Ear infections are the most common childhood illness after the common cold. Chances are children will have at least one before the age of five. Treatments include antibiotics and tubes. Now there's a quick and painless alternative.
Like most eight-year-olds, Kayla Yorch loves listening to a good story. But not long ago, enjoying her favorite pastime was a struggle. A middle-ear infection robbed Kayla of more than half of her hearing in both ears. "Kayla's got a real high tolerance for pain. So when it comes to an ear ache or an ear infection, she doesn't feel it until her ears are protruding," says Lorna Yorch, Kayla's mother. To treat the infection, Otologist Doctor Herbert Silverstein of Sarasota Memorial Hospital used a new procedure called the Otolam Laser. He says it's safer than antibiotics and tubes. "It appears that in 80 per cent of the patients that are treated with the laser, called a tympanostomy, the fluid does not reoccur. They don't need tubes or another laser treatment.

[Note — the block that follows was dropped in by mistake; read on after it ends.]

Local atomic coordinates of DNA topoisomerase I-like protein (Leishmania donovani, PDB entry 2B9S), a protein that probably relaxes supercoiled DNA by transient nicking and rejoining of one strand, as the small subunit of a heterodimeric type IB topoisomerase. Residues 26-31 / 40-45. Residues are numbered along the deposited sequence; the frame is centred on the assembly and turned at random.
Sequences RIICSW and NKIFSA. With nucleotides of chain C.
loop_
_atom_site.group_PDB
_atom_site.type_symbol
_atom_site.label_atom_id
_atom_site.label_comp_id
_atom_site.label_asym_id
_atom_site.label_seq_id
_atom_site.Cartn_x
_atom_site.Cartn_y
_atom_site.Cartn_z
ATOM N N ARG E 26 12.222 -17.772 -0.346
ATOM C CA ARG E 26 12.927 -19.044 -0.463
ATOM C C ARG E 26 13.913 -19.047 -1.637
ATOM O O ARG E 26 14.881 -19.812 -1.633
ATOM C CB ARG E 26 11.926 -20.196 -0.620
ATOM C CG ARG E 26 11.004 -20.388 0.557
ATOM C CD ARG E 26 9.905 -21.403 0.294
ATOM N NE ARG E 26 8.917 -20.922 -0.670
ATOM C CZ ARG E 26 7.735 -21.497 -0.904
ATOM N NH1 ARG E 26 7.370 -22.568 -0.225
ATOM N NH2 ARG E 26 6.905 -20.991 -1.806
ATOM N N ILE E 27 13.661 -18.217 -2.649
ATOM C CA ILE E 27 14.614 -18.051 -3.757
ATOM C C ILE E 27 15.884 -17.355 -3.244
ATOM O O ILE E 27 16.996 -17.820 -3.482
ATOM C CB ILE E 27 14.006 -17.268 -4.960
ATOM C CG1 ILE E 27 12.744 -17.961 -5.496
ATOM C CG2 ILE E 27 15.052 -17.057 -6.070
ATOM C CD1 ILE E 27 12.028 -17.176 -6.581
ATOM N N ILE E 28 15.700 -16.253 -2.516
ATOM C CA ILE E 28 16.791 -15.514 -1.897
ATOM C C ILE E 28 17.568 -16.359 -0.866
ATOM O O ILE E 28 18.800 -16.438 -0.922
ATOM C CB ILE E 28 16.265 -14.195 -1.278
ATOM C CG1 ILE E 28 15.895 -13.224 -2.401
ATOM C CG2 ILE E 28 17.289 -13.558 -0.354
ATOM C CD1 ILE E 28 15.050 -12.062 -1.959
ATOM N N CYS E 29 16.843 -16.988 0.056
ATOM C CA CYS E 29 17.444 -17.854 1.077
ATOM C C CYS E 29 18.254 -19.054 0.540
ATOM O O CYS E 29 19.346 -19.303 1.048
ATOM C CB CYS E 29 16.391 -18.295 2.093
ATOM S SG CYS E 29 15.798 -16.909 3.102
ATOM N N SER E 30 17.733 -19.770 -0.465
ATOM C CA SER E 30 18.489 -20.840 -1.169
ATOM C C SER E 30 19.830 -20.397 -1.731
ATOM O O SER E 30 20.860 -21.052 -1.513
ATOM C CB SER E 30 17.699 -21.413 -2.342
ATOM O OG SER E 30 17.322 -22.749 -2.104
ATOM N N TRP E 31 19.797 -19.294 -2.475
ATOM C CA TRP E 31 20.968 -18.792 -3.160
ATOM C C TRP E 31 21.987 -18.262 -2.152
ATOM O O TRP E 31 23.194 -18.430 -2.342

First, anesthetic drops numb the ear. Then the laser creates a tiny hole in the eardrum, allowing the fluid to drain immediately. Unlike tubes, which require surgery and general anesthesia, the laser procedure is done in the doctor's office. Doctor Silverstein says the Otolam Laser can be used as the first line of treatment for ear infections instead of antibiotics. "If you do it early in the disease, you may not have to have the tubes put in and you may not have a chronic condition," he said.
After two laser treatments, Kayla has regained 75 per cent of her hearing. Doctors aren't sure if she'll get all of it back., but she's hopeful. The Otolam procedure can be performed on infants as young as six months. Doctor Silverstein says the laser costs about 25 per cent less than tubes and is covered by most insurance plans.